A URL, an acronym for Uniform Resource Locator, is how a web address is commonly known, in reference to a web resource that specifies its location on a computer network and a mechanism for retrieving it.
It is a specific type of URI (Uniform Resource Identifier), although many people use both terms interchangeably.
Difference between URI and URL
A URL involves access to an indicated resource, which is not the case with all URIs. URLs are most often used to reference web pages(http),but they are also used for data transfer(ftp),email(mailto),database access(JDBC),and for many other applications.
Parts of the URL
Generally, the format of a URL is protocol://server:port/directory/page For example, http://www.arimetrics.com/blog/. This would be divided into the following parts:
- Protocol: Indicates the network schema that you use to retrieve the information. It consists of a sequence of characters that always begin with a letter. Despite being case-sensitive, lowercase letters are always used. This sequence is followed by a colon. The most popular examples for classifying URLs are http(used to transmit hypertext), ftp (file transfer), mailto (send emails), file, and data (includes data).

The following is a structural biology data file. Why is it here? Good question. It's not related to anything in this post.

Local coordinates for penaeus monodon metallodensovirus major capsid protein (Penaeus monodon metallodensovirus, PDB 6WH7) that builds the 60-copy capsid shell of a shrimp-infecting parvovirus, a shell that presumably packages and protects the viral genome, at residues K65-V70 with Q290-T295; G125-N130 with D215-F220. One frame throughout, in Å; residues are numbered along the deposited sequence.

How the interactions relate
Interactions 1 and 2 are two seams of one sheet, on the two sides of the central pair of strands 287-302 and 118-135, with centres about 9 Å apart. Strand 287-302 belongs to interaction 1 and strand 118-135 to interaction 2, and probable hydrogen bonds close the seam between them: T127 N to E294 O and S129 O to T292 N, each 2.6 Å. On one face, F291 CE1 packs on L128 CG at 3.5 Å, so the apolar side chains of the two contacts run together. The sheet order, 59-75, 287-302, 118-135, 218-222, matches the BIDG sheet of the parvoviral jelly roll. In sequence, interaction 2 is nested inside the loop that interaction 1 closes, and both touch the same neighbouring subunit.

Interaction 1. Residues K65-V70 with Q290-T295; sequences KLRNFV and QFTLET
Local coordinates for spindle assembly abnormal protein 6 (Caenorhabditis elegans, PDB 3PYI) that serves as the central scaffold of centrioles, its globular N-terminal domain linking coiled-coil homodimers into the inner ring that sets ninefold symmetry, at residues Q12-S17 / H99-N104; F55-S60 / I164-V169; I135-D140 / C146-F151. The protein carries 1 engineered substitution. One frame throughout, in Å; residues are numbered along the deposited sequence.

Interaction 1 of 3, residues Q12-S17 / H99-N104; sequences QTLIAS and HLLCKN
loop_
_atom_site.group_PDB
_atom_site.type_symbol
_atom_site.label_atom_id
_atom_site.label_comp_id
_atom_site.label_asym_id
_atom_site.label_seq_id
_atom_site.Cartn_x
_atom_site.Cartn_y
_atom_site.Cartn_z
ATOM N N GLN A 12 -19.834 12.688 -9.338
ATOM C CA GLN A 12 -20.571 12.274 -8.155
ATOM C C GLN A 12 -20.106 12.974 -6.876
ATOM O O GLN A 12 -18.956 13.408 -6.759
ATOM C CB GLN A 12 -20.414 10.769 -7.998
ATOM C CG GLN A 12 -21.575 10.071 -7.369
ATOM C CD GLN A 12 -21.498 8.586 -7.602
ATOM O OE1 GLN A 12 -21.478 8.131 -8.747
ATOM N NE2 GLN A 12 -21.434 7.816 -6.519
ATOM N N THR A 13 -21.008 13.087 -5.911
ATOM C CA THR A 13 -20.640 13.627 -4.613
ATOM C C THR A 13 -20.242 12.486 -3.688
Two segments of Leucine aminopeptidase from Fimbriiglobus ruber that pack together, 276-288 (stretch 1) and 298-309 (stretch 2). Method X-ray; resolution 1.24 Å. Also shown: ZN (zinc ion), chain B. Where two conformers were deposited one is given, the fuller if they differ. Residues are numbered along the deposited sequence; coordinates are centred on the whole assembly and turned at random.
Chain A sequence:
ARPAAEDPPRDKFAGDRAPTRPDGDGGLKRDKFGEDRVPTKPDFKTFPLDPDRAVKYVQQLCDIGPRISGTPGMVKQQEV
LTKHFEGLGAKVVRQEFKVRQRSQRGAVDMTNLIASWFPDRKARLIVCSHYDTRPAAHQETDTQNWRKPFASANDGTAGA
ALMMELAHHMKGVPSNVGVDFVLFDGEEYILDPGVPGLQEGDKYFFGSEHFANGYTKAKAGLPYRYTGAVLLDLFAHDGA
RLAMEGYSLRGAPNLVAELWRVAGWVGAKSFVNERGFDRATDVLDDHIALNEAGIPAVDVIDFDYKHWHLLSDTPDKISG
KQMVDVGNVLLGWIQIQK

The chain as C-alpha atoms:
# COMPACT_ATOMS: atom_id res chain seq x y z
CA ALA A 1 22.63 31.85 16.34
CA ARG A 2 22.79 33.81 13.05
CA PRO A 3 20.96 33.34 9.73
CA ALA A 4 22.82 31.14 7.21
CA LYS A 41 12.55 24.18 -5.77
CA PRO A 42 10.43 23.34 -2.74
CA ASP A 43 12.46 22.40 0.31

- Two bars (//): this is required only by some schemes. When there is no authority, they cannot appear.
- Server:This contains the name of the target machine, divided into the server name and domain (.es, .com, .org).
- Port: A number that corresponds to the specific point of entry to the machine, usually associated with the protocol.
- Directory: works like the directories of operating systems, serves to organize the pages on the server.
- Page: is the web page you were looking for.